Jump to content

Kansas Attorney Speaks Out On Licensing Law


Chad Fabry
 Share

Recommended Posts

I think a more informed public is always better. With that said, just because a state passes legislation governing a business does not assure that the public knows and understands what it means.

I wonder about the part where they say the HI cannot limit their liability below $2000. Is that a rule anywhere else? I mean, a court of law can always determine any amount of liability. So in Kansas my agreement would say, "my fee is $400" and in another part, "my liability is not less than $2000".

I'm not sure I would agree with that part.

Link to comment
Share on other sites

All state governments should have minimum standards for home inspector qualifications and the reports that they produce. It's good for our industry but it doesn't appear to me that inspector Jeff Barnes is able to function properly as chairman of the newly created Kansas Home Inspection Registration Board. He has taken advantage of his membership on the Board to portray himself as a superior inspector as evidenced by his website. Mr. Barnes is in a highly visible position and can further improve the image of the home inspection industry in his state by taking the initiative to observe simple ethics.

Marc

Link to comment
Share on other sites

Yeah, not a balanced article.

Everyone's got an opinion about this gig. Everyone. The degree of earnestness in their arguments are inversely proportional to their direct involvement and experience in the profession.

IOW, those that know the least have the strongest opinions. In my own state, I've gently suggested to a number of the folks that have made inspector regulation their life that I have a few things for them to think about. No one has ever wanted to hear those things.

I'll exempt the Washington State law from my cynicism. I've read over the law and talked about this with Mike a few times, and honestly, it's not a bad bit of legislation. I wish other states would follow their model.

I've (more or less) stopped thinking about this stuff. One cannot argue intelligently against licensing without seeming to be a total crank whackjob. The sum total of my interest in licensing stuff is understanding what I have to do to comply with the law.

Link to comment
Share on other sites

If Barnes wanted to eliminate the perception that he's unfairly using his membership on the board to give himself a leg up over other inspectors in Kansas, he should do what we did here in Washington, start the numbers somewhere else other than at #1 and then not use his board standing as fluff on his website.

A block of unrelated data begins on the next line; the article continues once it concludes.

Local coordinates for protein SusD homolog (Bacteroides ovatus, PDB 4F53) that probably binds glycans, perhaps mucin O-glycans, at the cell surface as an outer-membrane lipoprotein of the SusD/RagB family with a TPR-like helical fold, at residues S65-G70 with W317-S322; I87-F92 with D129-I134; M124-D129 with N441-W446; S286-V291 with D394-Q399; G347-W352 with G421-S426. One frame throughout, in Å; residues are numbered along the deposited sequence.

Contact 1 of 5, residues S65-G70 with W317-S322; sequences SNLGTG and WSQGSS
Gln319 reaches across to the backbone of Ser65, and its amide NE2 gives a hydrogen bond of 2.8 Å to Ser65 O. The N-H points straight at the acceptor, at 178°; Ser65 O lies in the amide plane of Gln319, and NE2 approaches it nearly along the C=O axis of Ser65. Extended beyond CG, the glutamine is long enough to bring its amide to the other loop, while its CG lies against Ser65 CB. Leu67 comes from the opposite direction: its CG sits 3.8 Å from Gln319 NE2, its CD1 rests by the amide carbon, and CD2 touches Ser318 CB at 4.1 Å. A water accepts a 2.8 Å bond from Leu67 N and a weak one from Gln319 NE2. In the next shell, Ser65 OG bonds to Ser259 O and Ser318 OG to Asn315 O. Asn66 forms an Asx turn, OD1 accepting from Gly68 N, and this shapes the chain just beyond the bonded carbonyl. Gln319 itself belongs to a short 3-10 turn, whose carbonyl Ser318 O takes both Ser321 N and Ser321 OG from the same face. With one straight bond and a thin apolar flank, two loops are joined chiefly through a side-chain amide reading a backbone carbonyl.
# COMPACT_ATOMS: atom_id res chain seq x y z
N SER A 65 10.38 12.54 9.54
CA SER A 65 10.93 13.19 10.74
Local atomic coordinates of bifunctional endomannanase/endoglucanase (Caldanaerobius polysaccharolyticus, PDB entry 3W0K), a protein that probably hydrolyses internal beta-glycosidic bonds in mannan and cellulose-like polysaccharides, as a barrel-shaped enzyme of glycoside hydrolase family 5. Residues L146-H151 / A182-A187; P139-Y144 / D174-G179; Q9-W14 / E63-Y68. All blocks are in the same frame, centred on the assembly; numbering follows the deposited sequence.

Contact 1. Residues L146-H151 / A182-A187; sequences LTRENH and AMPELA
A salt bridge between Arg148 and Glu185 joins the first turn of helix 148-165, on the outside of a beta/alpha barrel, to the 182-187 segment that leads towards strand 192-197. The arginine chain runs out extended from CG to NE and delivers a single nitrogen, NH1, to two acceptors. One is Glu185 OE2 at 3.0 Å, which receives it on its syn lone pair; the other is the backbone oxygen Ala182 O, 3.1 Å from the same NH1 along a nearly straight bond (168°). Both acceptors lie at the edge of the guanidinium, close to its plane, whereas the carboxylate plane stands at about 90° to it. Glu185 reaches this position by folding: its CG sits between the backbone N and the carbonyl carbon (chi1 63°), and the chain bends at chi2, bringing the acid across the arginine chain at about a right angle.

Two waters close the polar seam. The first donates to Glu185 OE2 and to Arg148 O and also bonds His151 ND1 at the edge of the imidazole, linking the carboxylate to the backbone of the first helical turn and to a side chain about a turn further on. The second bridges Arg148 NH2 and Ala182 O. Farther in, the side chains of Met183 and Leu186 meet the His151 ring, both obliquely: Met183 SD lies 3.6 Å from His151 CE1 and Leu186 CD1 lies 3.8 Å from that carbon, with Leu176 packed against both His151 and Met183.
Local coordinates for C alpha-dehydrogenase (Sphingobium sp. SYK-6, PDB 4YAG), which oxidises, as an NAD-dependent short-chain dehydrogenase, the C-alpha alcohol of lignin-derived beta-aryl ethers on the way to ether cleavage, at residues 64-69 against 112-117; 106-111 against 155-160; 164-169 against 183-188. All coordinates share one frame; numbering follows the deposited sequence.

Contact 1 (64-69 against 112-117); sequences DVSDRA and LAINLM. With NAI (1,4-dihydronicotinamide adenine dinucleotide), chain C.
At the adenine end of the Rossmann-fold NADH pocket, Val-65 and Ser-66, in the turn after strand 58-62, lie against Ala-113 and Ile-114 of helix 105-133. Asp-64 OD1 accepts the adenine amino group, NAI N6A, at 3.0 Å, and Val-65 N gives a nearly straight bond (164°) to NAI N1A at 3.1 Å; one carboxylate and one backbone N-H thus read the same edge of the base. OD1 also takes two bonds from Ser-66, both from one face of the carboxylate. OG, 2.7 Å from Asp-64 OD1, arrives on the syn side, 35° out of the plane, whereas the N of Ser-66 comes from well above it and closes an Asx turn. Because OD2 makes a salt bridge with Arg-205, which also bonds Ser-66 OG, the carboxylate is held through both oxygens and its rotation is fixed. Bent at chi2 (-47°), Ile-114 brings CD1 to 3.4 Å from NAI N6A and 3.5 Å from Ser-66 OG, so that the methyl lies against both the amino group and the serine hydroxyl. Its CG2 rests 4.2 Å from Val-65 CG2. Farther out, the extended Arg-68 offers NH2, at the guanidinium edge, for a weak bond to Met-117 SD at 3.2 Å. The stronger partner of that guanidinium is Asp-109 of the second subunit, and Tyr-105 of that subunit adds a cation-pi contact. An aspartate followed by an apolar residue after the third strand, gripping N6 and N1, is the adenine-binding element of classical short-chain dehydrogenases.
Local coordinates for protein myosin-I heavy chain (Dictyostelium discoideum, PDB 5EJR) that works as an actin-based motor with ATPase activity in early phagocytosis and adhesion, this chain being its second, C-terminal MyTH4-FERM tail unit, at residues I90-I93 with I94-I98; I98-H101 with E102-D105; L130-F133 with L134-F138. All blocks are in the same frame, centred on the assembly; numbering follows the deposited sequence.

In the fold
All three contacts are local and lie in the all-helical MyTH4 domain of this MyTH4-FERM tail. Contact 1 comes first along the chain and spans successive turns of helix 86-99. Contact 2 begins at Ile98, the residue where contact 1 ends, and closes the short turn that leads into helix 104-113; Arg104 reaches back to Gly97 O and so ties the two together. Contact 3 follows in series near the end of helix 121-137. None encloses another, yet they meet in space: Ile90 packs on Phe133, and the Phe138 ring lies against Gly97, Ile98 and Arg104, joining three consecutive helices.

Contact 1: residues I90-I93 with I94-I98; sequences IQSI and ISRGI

Our numbers start at #201 here and we haven't gone out and openly publicized that fact. We're required to have the words "Licensed Home Inspector," plus our license number, on our business cards and all documents related to a home inspection now. I didn't want to throw away about 500 cards; so I've been writing that information on the back of my cards as I hand them out. The other day I got a chuckle when I quickly wrote my number on my card, handed it to a realtor and the realtor asked me if I knew who the guy carrying license #1 was. "Nope, can't say that I do," I answered. Later, I imagined him back at his office calling around to other realtors and inspectors, or maybe even DOL, trying to find out who inspector #1 was.

The job he does should do Barnes' talking for him. Perhaps his position and the bragging compensates for less-than-stellar capabilities that heretofore prevented him from garnering sufficient referrals. A real pro with cajones wouldn't need to brag and inflate himself in order to get the work.

Tsk.

Just my curmudgeonly opinion, worth the price charged.

ONE TEAM - ONE FIGHT!!!

Mike

Link to comment
Share on other sites

I have been an advocate of regulation in Michigan for abt 10yrs; in various forms. I repeatedly told everyone that I wanted to have license #1. I did that for a couple of years and then realized the reason I thought I needed that "status". I thought being license #1 somehow indicated I knew more about home inspections, when in fact it didn't mean squat. I stopped saying that. Now, I don't want no stiiiiinking license - regardless of the number!

Link to comment
Share on other sites

Now, I don't want no stiiiiinking license - regardless of the number!

I've said it before: licensing doesn't improve our profession. All it does is make every inspector have the same credential so that we become a commodity.

I dunno, I think that if licensing establishes a consistent baseline for competency that all inspectors must meet, instead of grandfathering individuals based on time in business or number of inspections, that equates to some degree of improvement. Maybe not a lot of improvement, but any improvement is better than none at all in my book.